A mother is the go-to person in a family. She’s the pillar of strength that everyone can turn to in time of need – from a grazed knee, to a lost sweater and even the dreaded man-flu!

Generally, women have the tendency to put the needs of others ahead of their own. But there is an age-old saying that says: “You can’t pour from an empty cup. Take care of yourself first.”

So, in the spirit of National Women’s Month in August, here are some health issues that women need to remember to keep in check.

The Cancer Association of South Africa (CANSA) is a strong supporter of the role of women as not only active participants in society and the economy, but also as caretakers who influence the health of the whole family.

To this end, CANSA identifies the ‘Big 5’ cancers that can affect women in South Africa:

  1. Breast Cancer
  2. Cervical Cancer
  3. Colorectal Cancer
  4. Uterine Cancer
  5. Lung Cancer

“Breast and cervical cancers are the two most common cancers affecting South African women,” CANSA says. “The lifetime risk of breast cancer in SA women is 1 in 26˟, and the lifetime risk of cervical cancer in SA women is 1 in 39˟ (˟SA Statistics as per the National Cancer Registry (NCR) 2012).”

According to CANSA, regular breast self-examination plays an important role in discovering breast cancer. CANSA advocates a mammogram every year for women from the age of 40 for purposes of non-symptomatic screening. “Women of 55 years and older should change to having a mammogram every two years.”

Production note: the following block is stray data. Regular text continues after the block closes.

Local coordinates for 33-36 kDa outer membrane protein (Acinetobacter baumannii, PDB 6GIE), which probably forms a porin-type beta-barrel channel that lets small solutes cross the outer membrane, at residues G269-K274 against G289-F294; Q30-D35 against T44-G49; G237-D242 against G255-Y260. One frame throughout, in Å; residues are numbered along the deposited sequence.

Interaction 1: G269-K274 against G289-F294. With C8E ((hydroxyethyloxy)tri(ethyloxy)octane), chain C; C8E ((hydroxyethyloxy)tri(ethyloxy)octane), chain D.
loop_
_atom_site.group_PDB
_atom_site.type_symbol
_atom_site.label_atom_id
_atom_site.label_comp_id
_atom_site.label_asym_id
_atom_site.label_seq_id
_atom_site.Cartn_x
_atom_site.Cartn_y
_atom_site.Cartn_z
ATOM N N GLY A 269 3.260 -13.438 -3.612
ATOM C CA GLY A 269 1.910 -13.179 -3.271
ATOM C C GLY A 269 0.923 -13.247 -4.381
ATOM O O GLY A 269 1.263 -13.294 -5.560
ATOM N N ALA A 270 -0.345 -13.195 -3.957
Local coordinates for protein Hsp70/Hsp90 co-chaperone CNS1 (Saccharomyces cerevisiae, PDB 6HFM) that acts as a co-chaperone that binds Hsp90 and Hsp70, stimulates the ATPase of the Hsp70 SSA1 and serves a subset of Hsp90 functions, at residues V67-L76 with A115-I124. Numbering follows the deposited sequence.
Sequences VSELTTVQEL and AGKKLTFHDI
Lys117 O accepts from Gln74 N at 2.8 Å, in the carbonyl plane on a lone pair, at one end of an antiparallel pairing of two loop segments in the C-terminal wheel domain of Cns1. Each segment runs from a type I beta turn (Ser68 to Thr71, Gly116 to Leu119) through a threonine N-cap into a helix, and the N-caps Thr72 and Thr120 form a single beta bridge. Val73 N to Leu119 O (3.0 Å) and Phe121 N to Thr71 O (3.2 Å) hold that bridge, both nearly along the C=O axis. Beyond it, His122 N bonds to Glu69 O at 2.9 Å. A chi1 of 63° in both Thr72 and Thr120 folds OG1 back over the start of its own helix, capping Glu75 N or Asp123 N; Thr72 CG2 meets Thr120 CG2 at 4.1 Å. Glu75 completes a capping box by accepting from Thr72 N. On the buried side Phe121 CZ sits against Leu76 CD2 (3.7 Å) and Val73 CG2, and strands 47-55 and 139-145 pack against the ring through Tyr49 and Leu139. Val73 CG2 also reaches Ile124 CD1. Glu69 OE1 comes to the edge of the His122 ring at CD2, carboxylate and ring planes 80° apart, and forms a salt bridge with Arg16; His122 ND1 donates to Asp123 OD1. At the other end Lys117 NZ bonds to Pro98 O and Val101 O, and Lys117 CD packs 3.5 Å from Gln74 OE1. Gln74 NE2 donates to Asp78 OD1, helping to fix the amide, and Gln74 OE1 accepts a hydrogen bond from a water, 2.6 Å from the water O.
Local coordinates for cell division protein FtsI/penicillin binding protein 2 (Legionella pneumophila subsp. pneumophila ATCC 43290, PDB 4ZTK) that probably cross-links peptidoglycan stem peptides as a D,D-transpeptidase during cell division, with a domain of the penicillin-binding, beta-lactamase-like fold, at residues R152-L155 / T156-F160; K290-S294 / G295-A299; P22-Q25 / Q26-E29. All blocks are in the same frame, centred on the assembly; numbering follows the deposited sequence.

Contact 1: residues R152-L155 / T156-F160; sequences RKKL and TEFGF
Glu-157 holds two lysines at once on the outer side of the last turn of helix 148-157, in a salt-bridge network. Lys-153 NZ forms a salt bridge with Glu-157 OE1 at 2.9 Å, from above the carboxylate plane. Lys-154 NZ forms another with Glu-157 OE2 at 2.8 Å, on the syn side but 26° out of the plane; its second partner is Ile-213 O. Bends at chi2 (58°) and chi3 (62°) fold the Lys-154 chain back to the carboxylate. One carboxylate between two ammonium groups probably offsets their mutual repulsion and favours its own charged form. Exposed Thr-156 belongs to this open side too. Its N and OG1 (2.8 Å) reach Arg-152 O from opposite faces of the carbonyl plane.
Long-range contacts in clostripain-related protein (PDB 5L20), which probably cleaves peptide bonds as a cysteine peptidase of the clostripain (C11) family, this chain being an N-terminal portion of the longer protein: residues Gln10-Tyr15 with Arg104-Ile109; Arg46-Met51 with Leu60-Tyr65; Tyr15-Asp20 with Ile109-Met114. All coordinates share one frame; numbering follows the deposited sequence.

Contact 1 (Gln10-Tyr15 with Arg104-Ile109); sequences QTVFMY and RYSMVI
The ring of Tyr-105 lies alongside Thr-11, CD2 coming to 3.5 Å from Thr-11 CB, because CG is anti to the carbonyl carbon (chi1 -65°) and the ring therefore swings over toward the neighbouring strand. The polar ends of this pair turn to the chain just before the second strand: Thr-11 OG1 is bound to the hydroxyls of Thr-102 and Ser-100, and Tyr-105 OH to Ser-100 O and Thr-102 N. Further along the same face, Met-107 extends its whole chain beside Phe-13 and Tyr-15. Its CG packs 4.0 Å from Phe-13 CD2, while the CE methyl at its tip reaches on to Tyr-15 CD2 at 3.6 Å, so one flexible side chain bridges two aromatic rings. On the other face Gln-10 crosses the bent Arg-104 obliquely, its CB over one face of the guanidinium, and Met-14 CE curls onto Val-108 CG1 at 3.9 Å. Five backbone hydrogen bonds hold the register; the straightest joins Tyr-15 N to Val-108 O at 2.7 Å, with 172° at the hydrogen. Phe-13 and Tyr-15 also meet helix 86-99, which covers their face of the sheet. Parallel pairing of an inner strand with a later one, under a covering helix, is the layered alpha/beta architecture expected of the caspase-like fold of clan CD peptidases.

The myth that cervical cancer can’t be treated is exactly that… a myth! CANSA confirms that cervical cancer can be effectively treated if detected and diagnosed early.

“Women between the ages of 18 and 25 years who have been sexually active, should have pap smears done every three years, or two years later after (their) first sexual activity – whichever is later, and continue until age 70.”

CANSA reports that the risk for 30% of cancers can be reduced by changing your diet and lifestyle. Lifestyle factors CANSA says that can contribute to the increased risk of colorectal cancer include:

  • Lack of regular exercise
  • Low fruit / vegetable intake
  • Low-fibre and high-fat diet
  • Being overweight
  • Alcohol consumption
  • Insufficient intake of clean, safe water
  • Tobacco use

CANSA notes that risk factors for uterine cancer (cancer of the uterus also referred to as endometrial cancer) can also involve family history, genetics, the inability to fall pregnant, an infrequent menstrual cycle, and oestrogen replacement therapy without use of progesterone.

Lung cancer is the leading cause of cancer deaths in men and women worldwide, and smoking counts for the majority of preventable lung cancers, CANSA says. If you want to quit and are looking for help, visit the CANSA website at www.cansa.org.za and learn more about their e-Kick Butt programme.

A CANSA quote says: “Knowledge is like paint. It only serves a purpose once applied.” Heed this worthwhile advice from CANSA:

  • Regular screening is key.
  • You can reduce your risk for cancer by adopting a balanced lifestyle and avoiding environmental carcinogens (cancer causing substances).
  • Be physically active, don’t be overweight, limit your red meat intake and avoid alcohol.
  • Find out from your healthcare practitioner or contact CANSA or visit their website at www.cansa.org.za to find out how you can lower your risk.